Sunday, January 16, 2005

Deconstructing Harry

Yeah, he's a dumb, pampered kid, probably something of a creep, but beyond that, I'm not sure if anyone's considered that Prince Harry's decision to get all Nazi-ed out for a party had less to do with his being fed up with being in the public eye, or with his exercising his right to a private life, than with a certain amount of deep-felt resentment at being born at a time when being an English prince means little more, relatively speaking, than being a very rich English dude. Think about it--he has to grow up knowing that, had he been born just a few centuries earlier, the circumstances of his position would have meant far more than getting to buy his offensive costumes at taxpayers expense. For most of us (excepting those living in tsunami-affected or war-torn regions and the like), if we imagine that we were born into our own families, but in earlier times, we can be assured that our lives would have been much, much worse. Depending how far back in my family you go, you encounter victims of the (actual, non-costume-wearing) Nazis, pogroms, ghettos, and all manner of banishments from who knows which European countries. Go back into other people's families, you get slavery, serfdom, and other sorts of misery. But if you're a royal in today's England, sure, you have access to modern technological advances, but you're also comparatively less impressive than you once would have been. By decking himself out as a Nazi, Harry was asserting that he was above the law, and certainly above the judgment of anyone--tabloid-writers, British Jews, North American bloggers--beneath him. A high-up royal living at a time when these things matter could not just dress up like a Nazi, but could decide he felt like killing five people whose last names started with the letter "Z" and that would be the afternoon's entertainment.* Well, the sad (for him) fact of it being 2005, he had to apologize. Josh Cherniss wisely suggests that Harry just give the whole royal business up for good. One must keep in mind that this is an option--being royal is a tradeoff, and if Harry just wants the money, he could write a book about his experiences and otherwise forfeit the whole thing.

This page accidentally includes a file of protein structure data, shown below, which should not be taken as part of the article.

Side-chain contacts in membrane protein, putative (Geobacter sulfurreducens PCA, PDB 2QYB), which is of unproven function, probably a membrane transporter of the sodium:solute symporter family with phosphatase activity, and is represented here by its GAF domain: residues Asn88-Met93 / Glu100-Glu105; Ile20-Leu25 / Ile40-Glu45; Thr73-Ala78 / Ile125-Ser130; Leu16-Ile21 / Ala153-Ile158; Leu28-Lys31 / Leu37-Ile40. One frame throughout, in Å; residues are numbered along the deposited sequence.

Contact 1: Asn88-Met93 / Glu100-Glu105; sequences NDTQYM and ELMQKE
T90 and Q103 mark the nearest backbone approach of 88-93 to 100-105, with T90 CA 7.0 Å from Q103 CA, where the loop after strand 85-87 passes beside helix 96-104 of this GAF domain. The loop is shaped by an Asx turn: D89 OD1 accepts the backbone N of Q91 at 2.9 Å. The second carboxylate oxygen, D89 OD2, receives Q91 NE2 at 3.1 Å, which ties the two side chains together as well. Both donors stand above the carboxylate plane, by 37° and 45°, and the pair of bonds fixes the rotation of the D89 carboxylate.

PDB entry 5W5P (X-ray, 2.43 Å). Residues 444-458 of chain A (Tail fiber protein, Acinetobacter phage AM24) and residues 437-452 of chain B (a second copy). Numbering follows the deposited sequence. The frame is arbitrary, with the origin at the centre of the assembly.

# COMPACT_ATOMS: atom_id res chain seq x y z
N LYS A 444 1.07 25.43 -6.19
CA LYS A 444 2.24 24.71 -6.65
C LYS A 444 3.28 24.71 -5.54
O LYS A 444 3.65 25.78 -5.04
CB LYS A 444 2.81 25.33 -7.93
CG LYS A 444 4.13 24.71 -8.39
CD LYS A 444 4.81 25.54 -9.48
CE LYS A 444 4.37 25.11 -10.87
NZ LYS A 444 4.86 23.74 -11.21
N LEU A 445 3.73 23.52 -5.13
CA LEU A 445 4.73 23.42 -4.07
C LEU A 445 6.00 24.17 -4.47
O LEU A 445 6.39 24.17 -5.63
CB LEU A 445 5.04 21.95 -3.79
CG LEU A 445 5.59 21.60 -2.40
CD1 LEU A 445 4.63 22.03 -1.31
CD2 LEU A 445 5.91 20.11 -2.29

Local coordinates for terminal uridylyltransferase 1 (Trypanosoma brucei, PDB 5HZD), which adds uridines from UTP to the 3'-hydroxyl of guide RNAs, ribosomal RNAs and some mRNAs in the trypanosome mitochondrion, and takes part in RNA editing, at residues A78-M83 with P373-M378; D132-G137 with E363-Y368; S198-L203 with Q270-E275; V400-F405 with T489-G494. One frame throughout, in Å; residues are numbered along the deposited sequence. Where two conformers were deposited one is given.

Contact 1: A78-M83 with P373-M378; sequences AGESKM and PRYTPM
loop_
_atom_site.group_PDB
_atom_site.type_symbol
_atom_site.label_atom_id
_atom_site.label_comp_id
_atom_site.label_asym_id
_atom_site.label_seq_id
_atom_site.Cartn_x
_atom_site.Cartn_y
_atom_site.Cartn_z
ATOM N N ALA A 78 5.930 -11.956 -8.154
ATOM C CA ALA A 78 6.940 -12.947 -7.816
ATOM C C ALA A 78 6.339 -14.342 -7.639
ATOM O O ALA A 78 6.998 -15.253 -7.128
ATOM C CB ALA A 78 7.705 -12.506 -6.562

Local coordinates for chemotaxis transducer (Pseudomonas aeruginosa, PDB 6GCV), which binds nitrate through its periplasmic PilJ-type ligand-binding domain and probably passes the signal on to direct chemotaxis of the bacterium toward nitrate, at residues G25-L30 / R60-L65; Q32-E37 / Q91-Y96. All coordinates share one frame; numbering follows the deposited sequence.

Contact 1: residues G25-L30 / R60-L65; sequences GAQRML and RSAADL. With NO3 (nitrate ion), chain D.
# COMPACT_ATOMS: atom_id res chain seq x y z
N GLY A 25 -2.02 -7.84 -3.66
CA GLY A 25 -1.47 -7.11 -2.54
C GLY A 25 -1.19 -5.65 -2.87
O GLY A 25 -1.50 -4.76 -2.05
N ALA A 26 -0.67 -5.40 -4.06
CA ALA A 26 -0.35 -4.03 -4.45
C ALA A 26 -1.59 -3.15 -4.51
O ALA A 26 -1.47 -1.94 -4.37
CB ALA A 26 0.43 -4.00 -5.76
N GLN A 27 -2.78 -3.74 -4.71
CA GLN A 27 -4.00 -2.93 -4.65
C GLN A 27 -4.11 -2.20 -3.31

*Admittedly I know little about British royal history--I confuse it with French royal history, which I know a bit more about, and tend to assume Blackadder tells it like it was.


Anonymous said...

As private parts to the gods are we! They play with us for their sport.

Joshua Cherniss said...

Thanks for the links Phoebe. It's unlikely that Harry would ever have been able to execute 5 people whose last name began with a Z for sport -- I think that such royal powers had been scaled back by the time people with surnames beginning with Z had made an appearance in England. (Actually, that's not true -- I think there was a family called de la Zouche or some such. I could be wrong though. And would you file that under Z or D?). Anyway, the throne in England was somewhat weaker in relation to the aristocracy than in France, so usually there had to be at least some legal, political or religious pretext for homicide.